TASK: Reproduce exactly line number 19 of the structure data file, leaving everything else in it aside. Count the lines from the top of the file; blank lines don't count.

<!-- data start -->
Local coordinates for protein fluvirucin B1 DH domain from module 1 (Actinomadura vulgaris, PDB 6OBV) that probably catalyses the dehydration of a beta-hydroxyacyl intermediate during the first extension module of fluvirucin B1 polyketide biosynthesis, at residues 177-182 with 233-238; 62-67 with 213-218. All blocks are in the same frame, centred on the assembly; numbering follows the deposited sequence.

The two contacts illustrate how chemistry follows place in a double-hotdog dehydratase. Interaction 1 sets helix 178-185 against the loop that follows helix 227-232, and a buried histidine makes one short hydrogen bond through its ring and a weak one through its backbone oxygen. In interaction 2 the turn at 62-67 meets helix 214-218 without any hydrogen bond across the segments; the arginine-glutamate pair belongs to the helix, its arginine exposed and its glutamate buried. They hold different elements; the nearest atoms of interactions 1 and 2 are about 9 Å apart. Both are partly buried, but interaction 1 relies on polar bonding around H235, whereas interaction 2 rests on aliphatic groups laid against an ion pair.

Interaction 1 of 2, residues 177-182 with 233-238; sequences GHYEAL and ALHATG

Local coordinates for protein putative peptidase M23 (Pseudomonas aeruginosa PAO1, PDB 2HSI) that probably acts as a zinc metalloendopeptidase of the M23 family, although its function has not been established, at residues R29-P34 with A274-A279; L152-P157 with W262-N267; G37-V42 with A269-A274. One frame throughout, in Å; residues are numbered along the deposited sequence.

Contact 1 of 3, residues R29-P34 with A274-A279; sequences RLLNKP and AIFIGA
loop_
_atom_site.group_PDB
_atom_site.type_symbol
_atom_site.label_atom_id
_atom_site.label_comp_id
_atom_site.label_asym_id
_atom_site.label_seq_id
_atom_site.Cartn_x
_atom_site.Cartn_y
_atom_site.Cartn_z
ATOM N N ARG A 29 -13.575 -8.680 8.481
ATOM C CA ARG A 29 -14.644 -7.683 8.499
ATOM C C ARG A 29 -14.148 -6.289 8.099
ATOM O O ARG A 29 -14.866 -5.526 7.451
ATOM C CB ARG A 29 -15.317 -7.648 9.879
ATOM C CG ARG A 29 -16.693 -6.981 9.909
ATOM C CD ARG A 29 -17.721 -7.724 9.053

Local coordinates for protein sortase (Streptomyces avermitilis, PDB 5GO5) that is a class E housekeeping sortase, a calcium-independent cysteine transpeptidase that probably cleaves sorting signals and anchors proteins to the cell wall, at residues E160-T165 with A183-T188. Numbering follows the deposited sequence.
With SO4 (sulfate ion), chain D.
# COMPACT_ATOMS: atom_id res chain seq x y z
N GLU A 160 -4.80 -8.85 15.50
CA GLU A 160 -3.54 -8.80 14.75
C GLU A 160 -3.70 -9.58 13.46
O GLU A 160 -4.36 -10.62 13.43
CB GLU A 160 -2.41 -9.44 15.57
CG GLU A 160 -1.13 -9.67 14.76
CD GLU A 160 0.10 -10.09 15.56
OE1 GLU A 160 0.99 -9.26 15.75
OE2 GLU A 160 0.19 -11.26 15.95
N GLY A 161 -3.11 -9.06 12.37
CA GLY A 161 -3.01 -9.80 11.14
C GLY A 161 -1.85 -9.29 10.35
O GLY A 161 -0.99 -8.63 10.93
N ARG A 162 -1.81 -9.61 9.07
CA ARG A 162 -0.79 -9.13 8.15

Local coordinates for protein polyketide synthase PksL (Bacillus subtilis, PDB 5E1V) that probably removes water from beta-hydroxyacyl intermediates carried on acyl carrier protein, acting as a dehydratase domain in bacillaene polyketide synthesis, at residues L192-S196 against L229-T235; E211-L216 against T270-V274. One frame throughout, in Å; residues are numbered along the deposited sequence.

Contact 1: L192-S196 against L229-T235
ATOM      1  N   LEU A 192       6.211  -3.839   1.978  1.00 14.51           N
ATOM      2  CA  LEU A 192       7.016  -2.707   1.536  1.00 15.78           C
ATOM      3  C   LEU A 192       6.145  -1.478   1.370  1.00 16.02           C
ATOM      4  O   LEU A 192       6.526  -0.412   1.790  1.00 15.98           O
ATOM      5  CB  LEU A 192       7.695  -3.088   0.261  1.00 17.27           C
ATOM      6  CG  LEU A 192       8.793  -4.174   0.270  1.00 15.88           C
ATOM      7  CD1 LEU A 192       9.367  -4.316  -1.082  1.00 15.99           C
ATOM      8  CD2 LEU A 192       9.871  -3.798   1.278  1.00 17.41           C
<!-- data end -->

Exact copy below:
ATOM O O ARG A 29 -14.866 -5.526 7.451